Tag Archives: Chris Narveson

Killin’ the Odds & the Regular Season

Welcome back to Killin’ the Odds & the Regular Season! In the “Today’s Games” section, you will see my picks to win for the day. I will post either the “Money Line” or the “Run Line”. The money line is always a “straight up” bet which means your team will never need to win or lose by a specific amount of runs. The money line odds represent what amount has to be wagered or what can be won. For example, if there is a minus sign (-) next to an amount, you have to wager that amount to win 100. If there is a plus sign (+) next to an amount, you will receive that amount for every 100 wagered. When you see a “Run Line”, that means a spread is involved. In Baseball, the spread is always 1.5 runs but you can find alternate run lines on some websites. When I post a run line of -1.5, that means our team must win by two runs. When you see a run line of +1.5, that means our team can lose by one run and still win the wager. Listen to our show from April 5th, 2011 for more explanation and tips.

Fantasy MLB Spot Starting: 05.15.11

Welcome to the last Spot Starting for the week, as always we’re trying to find that one last good start to win your head to head match up or pad your stats for the week.  The aces are out for Sunday across the league but as always we’re hunting for those guys flying under the radar but as you’ll see the picks are very tough.  Also read my Casual Sabermetrician article on SPs to buy low or sell high on based on the first quarter of the season.

For games on Sunday May 15th these selected pitchers might be had in your league (less than 50% owned in Yahoo! or ESPN) with percent owned Yahoo/ESPN, (team), and opponent:

Kevin Correia 37% / 37% (PIT) @ MIL

Javier Vazquez 27% / 3% (FLA) @ WAS

Travis Wood 19% / 40% (CIN) vs. StL

Brian Duensing 18% / 7% (MIN) vs. TOR

Mark Buehrle 14% / 10% (CWS) @ OAK

Freddy Garcia 12% / 10% (NYY) vs. BOS

Jake Arrieta 11% / 14% (BAL) @ TB

Jason Marquis 10% / 7% (WAS) vs. FLA

Read more of this post

The Casual Sabermetrician – First Quarter 2011 analysis

Welcome back to the Casual Sabermetrician.  It’s hard to believe, but after this weekend we’ll be at the Quarter poll of the season with all teams playing around 40 games and most (healthy) starting pitchers having made 8 starts out of their 32-33 for the year.  This affords us a great excuse to look back on our pre-season exercise of looking at tERA vs. ERA to find out which pitchers are pitching above their heads and which have been unlucky so far.  For fantasy purposes this translates to who we can sell high on and conversely who we might be able to buy low on.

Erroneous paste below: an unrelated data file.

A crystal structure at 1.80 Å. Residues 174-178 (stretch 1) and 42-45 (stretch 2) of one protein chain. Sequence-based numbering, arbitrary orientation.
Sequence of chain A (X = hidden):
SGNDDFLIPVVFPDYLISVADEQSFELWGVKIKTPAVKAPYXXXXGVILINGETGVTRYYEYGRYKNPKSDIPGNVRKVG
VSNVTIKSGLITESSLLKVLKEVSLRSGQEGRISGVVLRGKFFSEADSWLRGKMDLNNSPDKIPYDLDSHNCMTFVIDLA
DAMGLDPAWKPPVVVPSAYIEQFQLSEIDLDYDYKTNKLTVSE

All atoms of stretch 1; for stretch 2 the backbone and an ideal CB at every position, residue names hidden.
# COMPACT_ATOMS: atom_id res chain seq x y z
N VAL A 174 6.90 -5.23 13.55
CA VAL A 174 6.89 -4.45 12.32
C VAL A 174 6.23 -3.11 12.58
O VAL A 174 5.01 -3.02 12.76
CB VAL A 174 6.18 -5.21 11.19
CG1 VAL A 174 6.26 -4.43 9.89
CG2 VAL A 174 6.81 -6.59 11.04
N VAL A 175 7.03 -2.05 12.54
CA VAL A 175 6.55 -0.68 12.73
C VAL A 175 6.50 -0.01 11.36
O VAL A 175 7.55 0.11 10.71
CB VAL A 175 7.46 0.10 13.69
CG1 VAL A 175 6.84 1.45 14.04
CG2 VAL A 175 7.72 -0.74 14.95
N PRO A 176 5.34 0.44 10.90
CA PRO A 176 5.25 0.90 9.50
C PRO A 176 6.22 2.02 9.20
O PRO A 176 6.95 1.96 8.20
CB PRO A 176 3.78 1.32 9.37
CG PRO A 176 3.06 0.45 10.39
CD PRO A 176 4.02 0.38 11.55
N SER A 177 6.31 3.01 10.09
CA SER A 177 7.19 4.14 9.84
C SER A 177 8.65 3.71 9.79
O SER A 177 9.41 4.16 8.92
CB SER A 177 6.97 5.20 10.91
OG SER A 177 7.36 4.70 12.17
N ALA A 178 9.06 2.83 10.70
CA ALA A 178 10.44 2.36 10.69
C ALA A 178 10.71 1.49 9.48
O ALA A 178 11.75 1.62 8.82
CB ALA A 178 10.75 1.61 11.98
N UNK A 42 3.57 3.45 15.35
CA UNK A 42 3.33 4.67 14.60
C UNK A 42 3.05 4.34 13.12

Again, our method involves extracting tERA and ERA stats from Fangraphs into a spreadsheet and creating a formula to view tERA-ERA.  They already have this for ERA-FIP, I would imagine them adding ERA-xFIP and ERA-tERA in the near future as I believe these are a much more telling stat when evaluating who is do for regression.
Read more of this post

Fantasy MLB Spot Starting: 05.14.11

Welcome to the Friday the 13th edition of Spot Starting.  Tons of depth to be had for Saturday’s games.

For games on Saturday May 14th these selected pitchers might be had in your league (less than 50% owned in Yahoo! or ESPN) with percent owned Yahoo/ESPN, (team), and opponent:

Kyle McClellan 44% / 38% (StL) @ CIN

Anibal Sanchez 42% / 65% (FLA) @ WAS

Wade Davis 26% / 63% (TB) vs. BAL

Derek Holland 23% / 6% (TEX) vs. LAA

Chris Narveson 16% / 10% (MIL) vs. PIT

R.A. Dickey 14% / 4% (NYM) @ HOU

Erik Bedard 12% / 8% (SEA) @ CLE

Tyson Ross 3% / 2% (OAK) vs. CWS

Read more of this post

Killin’ the Odds & the Regular Season

Welcome back to Killin’ the Odds & the Regular Season! In the “Today’s Games” section, you will see my picks to win for the day. I will post either the “Money Line” or the “Run Line”. The money line is always a “straight up” bet which means your team will never need to win or lose by a specific amount of runs. The money line odds represent what amount has to be wagered or what can be won. For example, if there is a minus sign (-) next to an amount, you have to wager that amount to win 100. If there is a plus sign (+) next to an amount, you will receive that amount for every 100 wagered. When you see a “Run Line”, that means a spread is involved. In Baseball, the spread is always 1.5 runs but you can find alternate run lines on some websites. When I post a run line of -1.5, that means our team must win by two runs. When you see a run line of +1.5, that means our team can lose by one run and still win the wager. Listen to our show from April 5th, 2011 for more explanation and tips.

Fantasy MLB Spot Starting: 05.01.11

Not a great showing for Spot Starting last night, but as I’ve said before, sometimes the stats and research let you down and that’s why the game is played on the field and not on paper.  Can’t promise we can salvage the week or win your head to head match up with one of these picks though as the pickings are quite slim.  Some of our recent picks like Carl Pavano and Chris Narveson are not recommended this go ’round.  Chris Young is coming off the DL with a dead arm and has a very poor match up today against Halladay and the Phillies who’s bats have awoken.  But as you’ll read all is not lost as there are two good plays to be had.

See you again on Monday when Spot Starting returns with picks for Tuesday.